One of the downsides of the Mac
Web, and web, is that things are not always tied
together. The same news story will run at various
sites but it is not often that one ties it together
with other related industry news, when in fact
there are such ties to be made. An issue pops
up one day and is gone the next day, and gone
forever. At most, an issue is carried on for a
few days, mostly at troubleshooting sites, as
software and hardware issues emerge and are solved.
This is the way it should be, of course. But as
a whole, the Mac Web lacks a certain “logic.”
What is worse, some single sites themselves lack
I have been led in part to think
about this topic as we try to evolve Applelust.com.
Some things have fit in and some things have not.
We are still finding our way in fact. But we won’t
be perfect; in fact, no site will be, if what
I am about to argue is correct …
What is the “Mac Web”?
Let me explain
what I mean by “Mac Web,” since it is a term of
art for me and so stands in need of definition.
Very simply, the “Mac Web” is just the set
of all webs sites out there talking about Apple
Computer. Now, as anyone knows, a set is not
identical to its members, and so the “Mac Web”
is not identical to the sites which make it up.
In fact, the Mac Web would remain in existence
even if some of the sites which constitute it
went out of existence, which they do on a regular
basis anyway. Let me state it this way: The
Mac Web is an epi-web, a web above the web.
It is the sum total of Mac-centric sites, but
it is not the same as any one of those sites.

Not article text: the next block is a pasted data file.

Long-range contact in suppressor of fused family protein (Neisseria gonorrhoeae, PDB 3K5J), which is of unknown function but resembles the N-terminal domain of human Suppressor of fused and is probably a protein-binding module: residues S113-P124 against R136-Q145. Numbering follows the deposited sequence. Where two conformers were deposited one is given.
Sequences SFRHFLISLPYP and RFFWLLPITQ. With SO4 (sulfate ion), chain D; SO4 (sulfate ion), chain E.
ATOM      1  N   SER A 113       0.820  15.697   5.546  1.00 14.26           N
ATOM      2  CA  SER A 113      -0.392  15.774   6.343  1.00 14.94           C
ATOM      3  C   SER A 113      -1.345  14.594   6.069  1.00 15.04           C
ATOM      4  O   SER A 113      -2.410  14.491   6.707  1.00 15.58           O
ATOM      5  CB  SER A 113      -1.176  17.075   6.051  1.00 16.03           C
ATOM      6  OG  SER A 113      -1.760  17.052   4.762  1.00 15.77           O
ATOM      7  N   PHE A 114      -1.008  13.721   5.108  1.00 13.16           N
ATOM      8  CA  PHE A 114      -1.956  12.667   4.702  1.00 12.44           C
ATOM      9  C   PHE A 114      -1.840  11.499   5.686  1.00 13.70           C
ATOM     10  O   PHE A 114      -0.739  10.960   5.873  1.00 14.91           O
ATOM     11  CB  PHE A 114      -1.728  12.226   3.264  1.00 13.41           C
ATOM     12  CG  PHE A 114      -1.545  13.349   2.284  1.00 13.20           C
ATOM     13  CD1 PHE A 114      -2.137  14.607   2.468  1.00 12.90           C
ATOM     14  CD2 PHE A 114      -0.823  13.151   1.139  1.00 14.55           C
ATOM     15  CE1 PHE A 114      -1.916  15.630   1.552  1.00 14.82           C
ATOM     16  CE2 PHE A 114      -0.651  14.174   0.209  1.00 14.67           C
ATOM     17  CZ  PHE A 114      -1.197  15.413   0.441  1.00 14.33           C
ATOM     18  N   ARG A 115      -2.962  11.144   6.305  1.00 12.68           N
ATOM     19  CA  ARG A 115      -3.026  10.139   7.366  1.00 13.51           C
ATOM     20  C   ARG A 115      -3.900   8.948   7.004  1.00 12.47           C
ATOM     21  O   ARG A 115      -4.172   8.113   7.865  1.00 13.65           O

This is, to say the least, an abstract notion,
but one I find useful in thinking about what I
see on the Internet, and the Mac Web in particular.
So when I speak of the “Mac Web” this is what
I mean, and it is rooted in accepted notions of
set theory and ontology.
Before I go on let
me point out some practical consequences of this.
First, no single site is the Mac Web. No matter
how many hits a single site gets, if it gets more
than any other, it is not the Mac Web.
The Mac Web would still exist even if some large
site went under. Second, and perhaps more importantly,
the Mac Web is no single site. That is to say,
no single site on the Mac Web can capture
the Mac Web itself. There will always be something
lacking on any site you visit; there will always
be some piece of information you need or want
which it won’t have, and necessarily so
(there is no getting around it). This is why you
cannot take away surfing from the ‘Net and still
have the ‘Net — surfing is part of its essence.
The reason you surf is because each site you visit
is necessarily incomplete. In fact, like
Incompleteness Theorem in mathematics, I might
even state an Incompleteness Theorem for the
Web: Necessarily, for any one site
on the web, there will a truth (or fact, or piece
of information, however you want to say it), which
it will fail to capture (or notice, or link to,
or however you want to say it). Every web site
is imperfect, if “imperfect” is understood as